What is like living in Korea and what did you do in your free time?
Korea’s a great place to live for those who need some time away from home and want to travel while getting paid. I think Korea is one of the safest places on earth, and many people will easily agree with that. They could do something about the air pollution but are more concerned with blaming China for the smog and yes, some of it does come from there. Seoul, Ulsan, Yeosu, and many other cities are guilty for their part in the dirty air game. While your pay might seem less than compared to home, cost of living is relatively lower and you shouldn’t have to pay for rent. Some folks have to pay fees that come with living in an apartment but that varies. Food prices are increasing but are still lower than most parts of the U.S. and definitely less than Japan.
You’ll definitely find things to be different and culture shock is one part of living abroad. The sight of soju-smelling vomit or pushy old ladies will be two of the many things that hurt your preconceptions. There are plenty of Facebook groups out there for venting about it, with OINK being the loudest forum for voicing one’s dislike of Korean culture’s bad side. Not everyone sits on their computer and complains about Korea and you’ll be able to find some friends, unless you live on a remote island somewhere. Most cities or counties have at least one Facebook group where people can organize meet-ups throughout the year.
What advice do you have for teachers looking to find work in Korea?
Don’t go for the first recruiter or job that’s offered to you. Recruiters get a cut and some are eager to push positions offering a higher finder’s fee, regardless of whether or not said school is the best fit for you. That wasn’t the case for us and if our first and second recruiters were still in the business, I’d definitely recommend them.
If you were to force a negative thing or two about Korea out of me, I’d say that homesickness is a real thing that happens to most of us. Working on traditional holidays such as Thanksgiving was hard for me. My jobs didn’t really offer sick days and the one time that I was allowed to go home early, I had to show that I could barely move. I think studying up a bit more on Korean culture and language would have helped us in hindsight. Those living in Seoul or Busan don’t have to worry as much but if you go out into the smaller cities, a little bit of Hangeul (Korean alphabet) knowledge could go a long way.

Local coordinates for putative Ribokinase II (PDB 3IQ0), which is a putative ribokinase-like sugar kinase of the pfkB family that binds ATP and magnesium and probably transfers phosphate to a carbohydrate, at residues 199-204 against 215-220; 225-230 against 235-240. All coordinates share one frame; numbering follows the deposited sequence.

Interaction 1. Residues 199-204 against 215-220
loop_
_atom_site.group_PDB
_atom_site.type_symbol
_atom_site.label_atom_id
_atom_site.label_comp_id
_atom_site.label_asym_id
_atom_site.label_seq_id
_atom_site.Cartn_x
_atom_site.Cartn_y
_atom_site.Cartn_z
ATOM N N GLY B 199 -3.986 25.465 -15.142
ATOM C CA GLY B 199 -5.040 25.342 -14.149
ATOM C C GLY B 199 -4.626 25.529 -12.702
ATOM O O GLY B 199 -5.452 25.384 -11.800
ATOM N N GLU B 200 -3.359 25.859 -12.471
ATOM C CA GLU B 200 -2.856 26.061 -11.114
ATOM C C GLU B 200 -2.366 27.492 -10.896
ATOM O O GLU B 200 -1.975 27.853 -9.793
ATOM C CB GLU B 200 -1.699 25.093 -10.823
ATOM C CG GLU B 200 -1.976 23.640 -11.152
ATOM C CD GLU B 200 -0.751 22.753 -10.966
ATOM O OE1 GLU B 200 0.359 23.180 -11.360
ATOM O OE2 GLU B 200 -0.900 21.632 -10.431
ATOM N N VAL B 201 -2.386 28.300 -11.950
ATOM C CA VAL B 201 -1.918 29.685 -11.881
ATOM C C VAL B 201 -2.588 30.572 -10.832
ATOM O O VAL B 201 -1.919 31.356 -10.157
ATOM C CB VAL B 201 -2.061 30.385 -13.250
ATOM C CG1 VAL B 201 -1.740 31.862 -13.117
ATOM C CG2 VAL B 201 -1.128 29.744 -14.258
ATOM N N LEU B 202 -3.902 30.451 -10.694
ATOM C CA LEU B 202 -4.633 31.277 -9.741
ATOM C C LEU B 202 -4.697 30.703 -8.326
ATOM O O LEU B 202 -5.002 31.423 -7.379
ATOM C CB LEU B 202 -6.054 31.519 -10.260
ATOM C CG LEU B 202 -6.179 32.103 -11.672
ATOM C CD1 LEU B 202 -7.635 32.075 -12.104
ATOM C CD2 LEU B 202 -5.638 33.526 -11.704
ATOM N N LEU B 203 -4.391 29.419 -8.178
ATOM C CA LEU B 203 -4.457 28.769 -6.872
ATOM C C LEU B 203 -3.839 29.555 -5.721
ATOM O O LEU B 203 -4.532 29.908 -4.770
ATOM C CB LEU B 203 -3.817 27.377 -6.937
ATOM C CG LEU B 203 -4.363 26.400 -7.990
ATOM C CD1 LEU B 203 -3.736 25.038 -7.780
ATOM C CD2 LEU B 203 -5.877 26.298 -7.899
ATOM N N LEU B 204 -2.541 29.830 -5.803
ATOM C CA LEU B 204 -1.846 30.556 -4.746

Can you recommend any resources to people who are looking to teach english in Korea?
If you’re looking for a job and don’t know which recruiter to choose, go to DavesESL for jobs and recruiter postings. Don’t just go with one recruiter and do your research on jobs, cities, all of the above. Due to strict libel/slander laws, it will be hard to find any negative feedback but dig deep and you’ll find helpful info. Your’e going to be living and working in this place for a year so you want to be happy, right? Waygook.org is good for lesson plans of all types but I also liked Busy Teacher and Breaking News English.
Is there anything else that you would like to answer and wasn’t covered on here?
I think it’s important that you stay grounded and positive while living in Korea. There are so many complainers out there who drown out the good aspects of living there. It’s relatively safe and you get free housing, so it’s not a bad deal. You’re also within a short plane ride from Japan and not too far from Southeast Asia, which means a whole world of opportunities right at your doorstep.
Duke Stewart is a recovering American expat who writes about life through travel—and wants you there with him—through captivating stories and guides at DukeStewartWrites.com.